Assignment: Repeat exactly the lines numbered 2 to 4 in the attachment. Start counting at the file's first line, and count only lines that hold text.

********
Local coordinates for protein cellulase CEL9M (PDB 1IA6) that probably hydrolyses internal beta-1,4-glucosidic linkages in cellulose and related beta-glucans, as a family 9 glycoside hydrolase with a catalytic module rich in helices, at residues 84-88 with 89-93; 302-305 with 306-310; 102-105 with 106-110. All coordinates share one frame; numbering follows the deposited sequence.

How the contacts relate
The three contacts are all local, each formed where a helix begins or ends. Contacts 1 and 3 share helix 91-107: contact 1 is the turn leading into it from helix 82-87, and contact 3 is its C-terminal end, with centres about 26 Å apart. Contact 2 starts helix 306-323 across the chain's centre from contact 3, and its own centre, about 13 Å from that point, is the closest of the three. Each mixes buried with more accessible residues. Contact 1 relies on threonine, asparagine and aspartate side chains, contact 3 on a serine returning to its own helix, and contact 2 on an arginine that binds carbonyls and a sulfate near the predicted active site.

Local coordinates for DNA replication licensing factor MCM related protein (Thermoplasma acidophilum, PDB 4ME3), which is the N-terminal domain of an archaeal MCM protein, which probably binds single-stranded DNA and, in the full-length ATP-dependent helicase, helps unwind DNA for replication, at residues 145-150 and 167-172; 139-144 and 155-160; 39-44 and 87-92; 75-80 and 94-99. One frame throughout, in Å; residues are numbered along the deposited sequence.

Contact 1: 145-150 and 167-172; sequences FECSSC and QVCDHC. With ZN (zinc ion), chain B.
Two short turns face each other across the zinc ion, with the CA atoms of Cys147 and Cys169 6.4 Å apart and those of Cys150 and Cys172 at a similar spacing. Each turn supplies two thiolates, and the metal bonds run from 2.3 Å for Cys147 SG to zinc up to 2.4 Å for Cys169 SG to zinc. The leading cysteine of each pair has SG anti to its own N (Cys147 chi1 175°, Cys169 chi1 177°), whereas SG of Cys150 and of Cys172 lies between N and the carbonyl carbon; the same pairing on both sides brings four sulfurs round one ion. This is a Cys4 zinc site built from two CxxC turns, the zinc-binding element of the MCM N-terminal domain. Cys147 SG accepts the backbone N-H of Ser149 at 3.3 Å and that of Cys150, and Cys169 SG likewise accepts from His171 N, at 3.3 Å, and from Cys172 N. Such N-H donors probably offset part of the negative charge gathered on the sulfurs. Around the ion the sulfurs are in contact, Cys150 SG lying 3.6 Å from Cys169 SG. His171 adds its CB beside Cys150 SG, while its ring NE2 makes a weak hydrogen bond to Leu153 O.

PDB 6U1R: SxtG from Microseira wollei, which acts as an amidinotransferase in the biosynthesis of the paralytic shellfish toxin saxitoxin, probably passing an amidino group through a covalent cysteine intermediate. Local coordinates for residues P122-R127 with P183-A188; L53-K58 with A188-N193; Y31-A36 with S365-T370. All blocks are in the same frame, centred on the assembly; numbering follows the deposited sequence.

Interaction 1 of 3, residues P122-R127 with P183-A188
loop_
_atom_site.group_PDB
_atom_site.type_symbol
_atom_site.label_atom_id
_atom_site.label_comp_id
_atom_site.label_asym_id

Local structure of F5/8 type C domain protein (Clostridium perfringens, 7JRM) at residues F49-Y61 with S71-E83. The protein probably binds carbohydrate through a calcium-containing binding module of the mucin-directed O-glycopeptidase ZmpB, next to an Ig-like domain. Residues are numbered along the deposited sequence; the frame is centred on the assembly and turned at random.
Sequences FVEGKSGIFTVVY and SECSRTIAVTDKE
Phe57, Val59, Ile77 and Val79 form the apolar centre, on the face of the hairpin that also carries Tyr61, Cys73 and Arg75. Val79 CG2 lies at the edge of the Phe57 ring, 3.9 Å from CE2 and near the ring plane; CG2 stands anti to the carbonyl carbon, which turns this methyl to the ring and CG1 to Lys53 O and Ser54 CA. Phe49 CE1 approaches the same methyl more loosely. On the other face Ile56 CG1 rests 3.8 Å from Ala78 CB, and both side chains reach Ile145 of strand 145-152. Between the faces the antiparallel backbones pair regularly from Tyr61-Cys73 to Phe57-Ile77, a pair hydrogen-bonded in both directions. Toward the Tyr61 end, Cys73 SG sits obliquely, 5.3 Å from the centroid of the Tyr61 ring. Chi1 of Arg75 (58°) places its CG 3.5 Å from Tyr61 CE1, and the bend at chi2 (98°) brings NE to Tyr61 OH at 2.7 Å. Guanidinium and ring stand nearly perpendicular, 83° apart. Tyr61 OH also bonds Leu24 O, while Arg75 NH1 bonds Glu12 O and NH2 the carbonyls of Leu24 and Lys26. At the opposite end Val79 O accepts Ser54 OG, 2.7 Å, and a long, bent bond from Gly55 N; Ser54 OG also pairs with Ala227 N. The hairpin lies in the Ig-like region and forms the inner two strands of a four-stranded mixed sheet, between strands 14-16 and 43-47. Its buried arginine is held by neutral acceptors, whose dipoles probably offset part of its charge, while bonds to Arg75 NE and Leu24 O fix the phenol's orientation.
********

How the contacts relate
The three contacts are all local, each formed where a helix begins or ends. Contacts 1 and 3 share helix 91-107: contact 1 is the turn leading into it from helix 82-87, and contact 3 is its C-terminal end, with centres about 26 Å apart. Contact 2 starts helix 306-323 across the chain's centre from contact 3, and its own centre, about 13 Å from that point, is the closest of the three. Each mixes buried with more accessible residues. Contact 1 relies on threonine, asparagine and aspartate side chains, contact 3 on a serine returning to its own helix, and contact 2 on an arginine that binds carbonyls and a sulfate near the predicted active site.

Local coordinates for DNA replication licensing factor MCM related protein (Thermoplasma acidophilum, PDB 4ME3), which is the N-terminal domain of an archaeal MCM protein, which probably binds single-stranded DNA and, in the full-length ATP-dependent helicase, helps unwind DNA for replication, at residues 145-150 and 167-172; 139-144 and 155-160; 39-44 and 87-92; 75-80 and 94-99. One frame throughout, in Å; residues are numbered along the deposited sequence.